Hm. I’ve told my sons that I’d never want to be their age again, for I’m much happier as a fifty-something than I ever was at their age. In my experience, all things being equal (as in experiencing the same degree of fortune or misfortune at the same time), many will be happy, and many will be unhappy. It depends to a great extent on the person…and on the culture.
I spend a lot of time in the Philippines (I have a house there, far away from the touristy areas). It’s a true third-world country, with poverty deeper than most Americans have ever seen. But you know what? The people there are generally *happier* than here in America. My wife and I thought about that for a long, long time, and I came to realize that it’s because of *gratitude*.
Why’s that? Because as dirt-poor as so many of them are, they’ve learned to count their blessings…even the least of their blessings. It’s a cultural thing — when one is surrounding by poverty, one tends to become glad for what one has (the downside being, one tends to fight even harder to keep what little one has). Along the same line, Cicero once said, “Gratitude is the greatest of virtues, and the parent of all the other virtues”. Think about it — how can any of the other virtues be sincere without gratitude?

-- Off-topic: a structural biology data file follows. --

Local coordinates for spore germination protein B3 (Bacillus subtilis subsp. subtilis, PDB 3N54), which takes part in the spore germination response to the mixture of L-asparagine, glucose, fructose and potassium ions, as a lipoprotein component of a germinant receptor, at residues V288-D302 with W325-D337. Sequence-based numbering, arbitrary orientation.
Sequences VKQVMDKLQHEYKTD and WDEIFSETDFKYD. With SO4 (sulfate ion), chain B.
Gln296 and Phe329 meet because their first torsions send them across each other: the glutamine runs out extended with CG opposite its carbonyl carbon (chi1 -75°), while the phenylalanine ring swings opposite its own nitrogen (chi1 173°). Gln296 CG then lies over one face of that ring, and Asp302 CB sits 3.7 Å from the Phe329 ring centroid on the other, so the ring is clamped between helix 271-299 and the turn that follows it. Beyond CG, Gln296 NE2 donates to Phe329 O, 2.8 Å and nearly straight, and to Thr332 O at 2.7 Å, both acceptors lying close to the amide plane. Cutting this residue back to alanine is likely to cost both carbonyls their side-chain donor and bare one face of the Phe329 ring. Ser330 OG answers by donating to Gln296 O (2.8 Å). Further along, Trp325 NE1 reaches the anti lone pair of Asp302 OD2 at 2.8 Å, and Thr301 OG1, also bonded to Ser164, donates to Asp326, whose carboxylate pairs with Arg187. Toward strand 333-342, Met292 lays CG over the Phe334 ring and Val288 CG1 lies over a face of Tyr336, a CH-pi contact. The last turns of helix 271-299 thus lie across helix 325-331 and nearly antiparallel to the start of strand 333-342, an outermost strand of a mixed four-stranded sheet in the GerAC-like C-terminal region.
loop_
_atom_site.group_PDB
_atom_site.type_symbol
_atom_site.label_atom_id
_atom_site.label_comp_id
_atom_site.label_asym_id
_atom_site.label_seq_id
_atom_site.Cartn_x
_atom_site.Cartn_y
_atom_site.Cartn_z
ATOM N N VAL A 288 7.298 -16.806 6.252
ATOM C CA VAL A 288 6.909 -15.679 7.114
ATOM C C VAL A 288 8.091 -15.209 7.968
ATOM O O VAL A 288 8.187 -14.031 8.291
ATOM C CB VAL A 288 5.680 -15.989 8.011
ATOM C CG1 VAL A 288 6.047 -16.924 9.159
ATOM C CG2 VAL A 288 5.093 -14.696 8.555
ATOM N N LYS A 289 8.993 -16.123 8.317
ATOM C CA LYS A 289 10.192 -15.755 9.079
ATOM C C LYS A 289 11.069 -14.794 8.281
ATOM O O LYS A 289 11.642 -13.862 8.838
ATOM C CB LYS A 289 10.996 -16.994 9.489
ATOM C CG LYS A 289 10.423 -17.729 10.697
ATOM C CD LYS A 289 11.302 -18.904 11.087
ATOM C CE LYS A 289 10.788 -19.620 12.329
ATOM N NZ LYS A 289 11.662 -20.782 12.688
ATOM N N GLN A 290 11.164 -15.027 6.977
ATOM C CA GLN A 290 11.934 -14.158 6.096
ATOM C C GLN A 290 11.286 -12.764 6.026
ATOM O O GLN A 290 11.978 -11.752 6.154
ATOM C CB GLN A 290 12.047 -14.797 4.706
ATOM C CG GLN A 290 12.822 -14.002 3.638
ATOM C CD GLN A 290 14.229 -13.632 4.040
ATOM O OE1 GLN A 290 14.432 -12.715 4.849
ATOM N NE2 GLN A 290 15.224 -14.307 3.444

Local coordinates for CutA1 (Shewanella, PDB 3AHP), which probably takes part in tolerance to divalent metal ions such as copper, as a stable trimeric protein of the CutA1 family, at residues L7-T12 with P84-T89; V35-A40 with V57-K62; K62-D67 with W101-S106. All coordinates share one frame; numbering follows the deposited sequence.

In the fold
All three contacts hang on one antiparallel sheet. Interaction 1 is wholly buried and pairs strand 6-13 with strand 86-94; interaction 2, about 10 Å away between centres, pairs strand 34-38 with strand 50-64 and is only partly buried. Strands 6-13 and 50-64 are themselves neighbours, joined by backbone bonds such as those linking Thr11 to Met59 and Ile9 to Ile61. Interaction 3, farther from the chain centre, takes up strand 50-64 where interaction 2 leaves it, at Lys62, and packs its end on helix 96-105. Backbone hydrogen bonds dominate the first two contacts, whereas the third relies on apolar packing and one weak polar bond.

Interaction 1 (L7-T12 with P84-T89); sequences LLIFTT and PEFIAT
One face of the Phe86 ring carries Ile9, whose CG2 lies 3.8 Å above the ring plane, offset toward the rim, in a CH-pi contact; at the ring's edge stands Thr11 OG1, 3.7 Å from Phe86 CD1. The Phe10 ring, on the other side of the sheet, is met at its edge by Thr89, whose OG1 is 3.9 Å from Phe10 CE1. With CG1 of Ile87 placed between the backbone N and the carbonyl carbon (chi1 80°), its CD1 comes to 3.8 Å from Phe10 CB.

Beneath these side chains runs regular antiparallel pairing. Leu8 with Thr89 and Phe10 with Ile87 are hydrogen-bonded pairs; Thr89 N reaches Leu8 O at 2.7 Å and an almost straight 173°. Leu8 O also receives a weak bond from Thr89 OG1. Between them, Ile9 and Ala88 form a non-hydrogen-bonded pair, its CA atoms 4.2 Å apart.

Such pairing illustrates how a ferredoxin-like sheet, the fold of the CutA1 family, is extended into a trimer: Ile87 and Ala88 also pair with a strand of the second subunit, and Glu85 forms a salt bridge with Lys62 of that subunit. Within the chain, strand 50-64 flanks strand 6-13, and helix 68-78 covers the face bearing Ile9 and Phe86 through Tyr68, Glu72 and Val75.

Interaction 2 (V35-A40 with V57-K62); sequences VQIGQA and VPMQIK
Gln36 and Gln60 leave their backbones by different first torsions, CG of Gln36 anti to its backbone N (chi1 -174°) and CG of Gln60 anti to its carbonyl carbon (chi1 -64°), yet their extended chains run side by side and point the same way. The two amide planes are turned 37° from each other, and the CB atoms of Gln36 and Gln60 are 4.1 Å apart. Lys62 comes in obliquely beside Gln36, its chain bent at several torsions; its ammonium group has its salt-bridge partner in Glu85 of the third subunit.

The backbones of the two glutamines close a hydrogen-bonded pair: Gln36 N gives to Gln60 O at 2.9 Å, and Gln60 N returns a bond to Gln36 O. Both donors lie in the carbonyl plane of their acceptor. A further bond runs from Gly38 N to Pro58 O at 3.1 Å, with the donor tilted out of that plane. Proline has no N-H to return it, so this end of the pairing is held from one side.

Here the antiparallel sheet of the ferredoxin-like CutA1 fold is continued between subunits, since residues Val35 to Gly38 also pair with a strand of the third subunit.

As I inferred above, much depends upon individual personality, too. Take two people facing the same challenges while having the same advantages, and chances are one’s going to be happier than the other.
Lastly, when it comes to skill with the written word, you’re certainly a better writer than I am. You make your points more succinctly and with greater passion than I do. If there’s anything I would have you learn from me, it wouldn’t be how to write…but how to be happy.